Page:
Ken comes to Cafe Crop with retail in his blood. His great-grandfather and his brother founded Christensen Bros., in 1895 as a taylor shop that eventually became Christensen’s Department Store. Ken’s grandfather, his grandfather’s brother, and brother-in-law continued in the next generation, and his grandfather passed the business on to Ken’s dad, uncle, and aunt. They would have liked to pass the business on, but small retail department stores on Main Street became impossible with the advent of shopping malls. Ken has come full circle, and finds himself involved with retail yet again!
The story of Cafe Crop begins in January of 2009 with the anticipated loss of a job in the corporate world. The team Tina was on was being restructured, and her position eliminated. Every job that was available came with a 100% travel requirement, and she had done that before, and it wasn’t something she wanted to resume.  Unfortunately, that is all her company had to offer.  So, having some idea that she wanted to do a scrapbooking store, Tina and I combined a vacation with a trip to the Craft and Hobby Association (CHA) Winter trade show in California. We rented a car and drove East toward Las Vegas.  We toured the Las Vegas strip, the Hoover Dam and the Grand Canyon.  I like to see more things by taking a different route back to the starting point, so we drove down to Sedona, Arizona.  All of the scenery was breath-takingly beautiful.  And to think that the Hoover Dam was built without the benefit of Computer Aided Design is quite remarkable.  We took about a week to do all of that, and then drove back to the LA area for CHA.

After their return, I started looking for places to lease.  And Tina kept on trying to find something that wasn’t 100% travel.  By May or so, she had used up all of her job search time.  It was a sad day in some respects, but the results are hard to argue with.  Without this adversity happening, Cafe Crop would not have become a reality.

The process of opening was not as smooth as we intended. As the person tasked with figuring out what locations to pursue, I came up with certain requirements. One of those key requirements was the availability of a high speed Internet connection. You might be wondering why that was a key requirement. Well, our vision was to have what we now call “Craft Retreats”, where our guests would come and spend hours with us working on their projects and socializing with other guests. Part of what makes that work is being able to be connected via WiFi, and if our Internet connection was slow, all of our systems that would make it possible to provide that service would be painfully slow. This one requirement was not met at our first location, and our landlord did everything possible to prevent the one company’s service from ever making it to our building, even though it was required. So, between that, and the fact that our doors always leaked, and we wondered when we were going to lose paper the whole time we were there, we were not able to come to an agreement with our landlord, so we moved out. Our next location was way too small, and very inconvenient for our customers. I was actively looking for a new location, when our agent found our current location. It was just around the corner from the location that we had looked at in 2009. In fact, it was the location that was our number one pick back then.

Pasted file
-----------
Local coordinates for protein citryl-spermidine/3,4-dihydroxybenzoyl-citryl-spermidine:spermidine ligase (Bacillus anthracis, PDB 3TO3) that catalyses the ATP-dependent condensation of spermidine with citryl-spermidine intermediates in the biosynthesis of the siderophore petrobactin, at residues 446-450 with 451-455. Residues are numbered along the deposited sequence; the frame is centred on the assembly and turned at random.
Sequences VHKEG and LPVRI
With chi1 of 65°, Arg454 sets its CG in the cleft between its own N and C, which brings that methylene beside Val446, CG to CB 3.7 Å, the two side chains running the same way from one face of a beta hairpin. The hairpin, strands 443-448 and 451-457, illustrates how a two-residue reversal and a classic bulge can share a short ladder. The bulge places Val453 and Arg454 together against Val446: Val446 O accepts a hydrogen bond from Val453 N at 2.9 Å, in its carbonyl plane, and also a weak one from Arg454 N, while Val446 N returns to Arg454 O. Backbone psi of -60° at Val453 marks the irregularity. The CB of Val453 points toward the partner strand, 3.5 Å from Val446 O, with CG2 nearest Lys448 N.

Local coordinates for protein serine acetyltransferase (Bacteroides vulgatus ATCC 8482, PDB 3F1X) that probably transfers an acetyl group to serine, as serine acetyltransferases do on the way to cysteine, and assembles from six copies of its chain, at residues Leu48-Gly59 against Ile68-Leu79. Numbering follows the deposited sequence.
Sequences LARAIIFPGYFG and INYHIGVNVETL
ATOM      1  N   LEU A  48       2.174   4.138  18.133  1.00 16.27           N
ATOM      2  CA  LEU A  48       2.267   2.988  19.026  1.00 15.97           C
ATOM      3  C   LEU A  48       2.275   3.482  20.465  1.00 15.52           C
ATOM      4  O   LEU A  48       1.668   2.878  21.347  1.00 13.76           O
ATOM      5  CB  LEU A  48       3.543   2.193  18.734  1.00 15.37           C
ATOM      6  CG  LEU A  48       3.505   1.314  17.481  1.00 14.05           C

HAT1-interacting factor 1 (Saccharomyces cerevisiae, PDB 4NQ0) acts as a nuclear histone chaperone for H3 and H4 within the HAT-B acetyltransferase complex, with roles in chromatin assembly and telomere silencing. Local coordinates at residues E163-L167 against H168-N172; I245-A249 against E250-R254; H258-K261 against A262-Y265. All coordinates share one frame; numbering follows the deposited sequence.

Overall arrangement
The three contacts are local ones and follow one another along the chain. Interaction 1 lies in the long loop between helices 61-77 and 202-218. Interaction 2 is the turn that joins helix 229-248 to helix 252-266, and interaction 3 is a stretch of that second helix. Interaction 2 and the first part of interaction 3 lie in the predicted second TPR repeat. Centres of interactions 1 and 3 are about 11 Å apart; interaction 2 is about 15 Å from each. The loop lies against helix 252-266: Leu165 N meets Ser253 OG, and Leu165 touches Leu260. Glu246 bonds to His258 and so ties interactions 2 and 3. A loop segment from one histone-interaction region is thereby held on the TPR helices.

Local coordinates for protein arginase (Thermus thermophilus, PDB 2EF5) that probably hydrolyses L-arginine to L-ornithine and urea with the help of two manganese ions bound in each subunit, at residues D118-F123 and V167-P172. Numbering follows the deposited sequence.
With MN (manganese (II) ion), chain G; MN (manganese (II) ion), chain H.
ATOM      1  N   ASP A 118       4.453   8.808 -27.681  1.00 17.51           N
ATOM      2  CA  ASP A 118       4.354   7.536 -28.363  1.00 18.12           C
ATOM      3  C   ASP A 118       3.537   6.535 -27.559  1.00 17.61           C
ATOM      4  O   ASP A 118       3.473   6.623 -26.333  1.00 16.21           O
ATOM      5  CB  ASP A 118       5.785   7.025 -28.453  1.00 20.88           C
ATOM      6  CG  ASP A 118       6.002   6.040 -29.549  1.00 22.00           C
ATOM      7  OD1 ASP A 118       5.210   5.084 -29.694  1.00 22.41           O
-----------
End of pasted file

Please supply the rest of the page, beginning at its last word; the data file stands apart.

People don’t dwell on the pain of childbirth, because that’s temporary, and the joy of children make you forget.  And that’s what has happened for the real life people behind Cafe Crop!  They don’t deny that there’s been pain, but the joy of loyal regular customers, and the memories make the pain fleeting.  So if the pain is fleeting, why so much talk of it?  Well, sometimes the pain lasts longer.  Sometimes the child you love is fighting for life against some disease.  The same can be said of a business.  This business.  In the face of a struggling economy, where disposable income isn’t so disposable anymore, there were many who questioned the viability of a retail scrapbooking store.  Our customers helped prove them wrong.

– Ken

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